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dc.contributor.authorDissanayake, Lakshman-
dc.identifier.citationCeylon Chamber of Commerce, August 2014en_US
dc.description.abstractThis paper examines fertility change, population momentum and age structure of the population in Sri Lanka with some new findings on the Second Demographic Dividend. These aspects are of interested to the business sector in Sri Lanka because peoples’ needs and requirements depend on their age and gender; consumer behaviour is greatly determined by age and gender of consumers; and use of accurate information and understanding of changing demography is essential for business development. Most importantly, these dynamics favour the country’s development process. The paper reveals that the tendency for population growth to continue beyond the time that replacement-level fertility has been achieved because of the relatively high concentration of women in the childbearing years. It further shows that recent fertility increase will extend the population growth momentum further. This can extend the terminal year (beyond 2037) of the first demographic dividend too. Such change will be beneficial to the country’s development if appropriate policies are in place. The paper also claims that the second demographic dividend operates in two ways: Greater Accumulation of Wealth. Lower fertility and increased life expectancy generally lead to greater wealth: First, people accumulate wealth during their working years, and by the time they reach old age their wealth is at or near its peak and Second, as people realize they will live longer, they will be more motivated to accumulate wealth that they can use to support themselves in old age. As people’s wealth increases, they are more likely to invest in the health and education of each of their children. With fewer children to care for, it is possible for parents to invest more resources in each child. The paper argues that if economic policies and financial mechanisms are put in place early in the process of population aging to help workers accumulate assets—such as property, funded pensions, and personal savings—they can achieve more financial independence in old age and depend less on government and their families. In this scenario, population aging will lead to sustainable family and government support systems and boost capital, productivity, and per capita income.en_US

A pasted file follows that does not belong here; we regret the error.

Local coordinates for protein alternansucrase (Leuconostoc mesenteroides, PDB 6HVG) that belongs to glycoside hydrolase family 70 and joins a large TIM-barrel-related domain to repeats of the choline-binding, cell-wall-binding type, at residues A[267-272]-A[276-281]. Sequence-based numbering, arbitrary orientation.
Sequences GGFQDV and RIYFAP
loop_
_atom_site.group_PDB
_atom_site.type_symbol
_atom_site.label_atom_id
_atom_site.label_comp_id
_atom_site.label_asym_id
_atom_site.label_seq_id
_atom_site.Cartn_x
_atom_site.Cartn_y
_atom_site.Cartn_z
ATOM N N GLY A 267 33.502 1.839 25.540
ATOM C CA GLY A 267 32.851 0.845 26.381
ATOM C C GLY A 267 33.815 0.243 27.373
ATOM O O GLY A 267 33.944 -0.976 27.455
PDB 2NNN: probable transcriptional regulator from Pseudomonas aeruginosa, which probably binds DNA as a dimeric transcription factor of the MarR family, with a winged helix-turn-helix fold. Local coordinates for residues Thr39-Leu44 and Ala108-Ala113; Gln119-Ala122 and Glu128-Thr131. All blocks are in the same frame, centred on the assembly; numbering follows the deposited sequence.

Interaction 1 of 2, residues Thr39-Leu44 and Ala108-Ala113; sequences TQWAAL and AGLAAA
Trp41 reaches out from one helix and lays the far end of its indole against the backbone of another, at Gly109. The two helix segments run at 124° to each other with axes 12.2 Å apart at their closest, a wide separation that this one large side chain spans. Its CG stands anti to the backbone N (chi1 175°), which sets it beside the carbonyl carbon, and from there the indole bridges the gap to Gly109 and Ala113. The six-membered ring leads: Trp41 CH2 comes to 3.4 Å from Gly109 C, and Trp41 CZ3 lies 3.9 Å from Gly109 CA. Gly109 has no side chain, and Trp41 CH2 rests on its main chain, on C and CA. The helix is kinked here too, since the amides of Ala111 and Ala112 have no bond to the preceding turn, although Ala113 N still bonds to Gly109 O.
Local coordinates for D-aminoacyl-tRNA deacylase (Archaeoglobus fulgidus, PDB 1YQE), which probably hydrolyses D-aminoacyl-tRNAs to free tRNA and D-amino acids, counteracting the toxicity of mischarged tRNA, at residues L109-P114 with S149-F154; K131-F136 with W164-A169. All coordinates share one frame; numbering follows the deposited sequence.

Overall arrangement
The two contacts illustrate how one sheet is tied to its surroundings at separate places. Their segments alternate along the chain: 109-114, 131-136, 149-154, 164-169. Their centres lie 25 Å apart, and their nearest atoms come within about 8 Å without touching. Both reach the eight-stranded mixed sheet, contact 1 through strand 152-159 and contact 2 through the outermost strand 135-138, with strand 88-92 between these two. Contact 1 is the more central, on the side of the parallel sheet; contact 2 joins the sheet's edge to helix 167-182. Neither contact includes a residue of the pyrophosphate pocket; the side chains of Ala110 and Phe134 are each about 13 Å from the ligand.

dc.subjectUnderstanding Population Dynamics” in Shaping the Bottom Line- Is Demography the Destinyen_US
dc.titleUnderstanding Population Dynamics” in Shaping the Bottom Line- Is Demography the Destinyen_US
Appears in Collections:Department of Demography

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